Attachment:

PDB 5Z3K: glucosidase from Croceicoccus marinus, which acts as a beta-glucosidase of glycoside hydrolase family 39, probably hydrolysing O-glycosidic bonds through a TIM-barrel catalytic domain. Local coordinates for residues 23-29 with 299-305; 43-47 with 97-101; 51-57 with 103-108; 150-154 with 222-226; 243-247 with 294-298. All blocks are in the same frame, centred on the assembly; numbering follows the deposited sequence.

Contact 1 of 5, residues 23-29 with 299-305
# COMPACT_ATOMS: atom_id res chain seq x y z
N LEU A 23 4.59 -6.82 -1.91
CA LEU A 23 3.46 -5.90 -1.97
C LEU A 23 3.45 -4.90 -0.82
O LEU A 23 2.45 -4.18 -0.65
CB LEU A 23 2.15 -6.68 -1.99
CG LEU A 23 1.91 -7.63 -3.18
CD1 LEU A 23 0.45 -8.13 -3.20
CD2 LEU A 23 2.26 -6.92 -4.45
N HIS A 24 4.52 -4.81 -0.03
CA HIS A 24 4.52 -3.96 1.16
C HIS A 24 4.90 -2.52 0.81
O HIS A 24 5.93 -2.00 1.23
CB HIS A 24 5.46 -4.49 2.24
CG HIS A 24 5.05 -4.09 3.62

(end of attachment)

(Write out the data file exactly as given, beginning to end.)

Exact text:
PDB 5Z3K: glucosidase from Croceicoccus marinus, which acts as a beta-glucosidase of glycoside hydrolase family 39, probably hydrolysing O-glycosidic bonds through a TIM-barrel catalytic domain. Local coordinates for residues 23-29 with 299-305; 43-47 with 97-101; 51-57 with 103-108; 150-154 with 222-226; 243-247 with 294-298. All blocks are in the same frame, centred on the assembly; numbering follows the deposited sequence.

Contact 1 of 5, residues 23-29 with 299-305
# COMPACT_ATOMS: atom_id res chain seq x y z
N LEU A 23 4.59 -6.82 -1.91
CA LEU A 23 3.46 -5.90 -1.97
C LEU A 23 3.45 -4.90 -0.82
O LEU A 23 2.45 -4.18 -0.65
CB LEU A 23 2.15 -6.68 -1.99
CG LEU A 23 1.91 -7.63 -3.18
CD1 LEU A 23 0.45 -8.13 -3.20
CD2 LEU A 23 2.26 -6.92 -4.45
N HIS A 24 4.52 -4.81 -0.03
CA HIS A 24 4.52 -3.96 1.16
C HIS A 24 4.90 -2.52 0.81
O HIS A 24 5.93 -2.00 1.23
CB HIS A 24 5.46 -4.49 2.24
CG HIS A 24 5.05 -4.09 3.62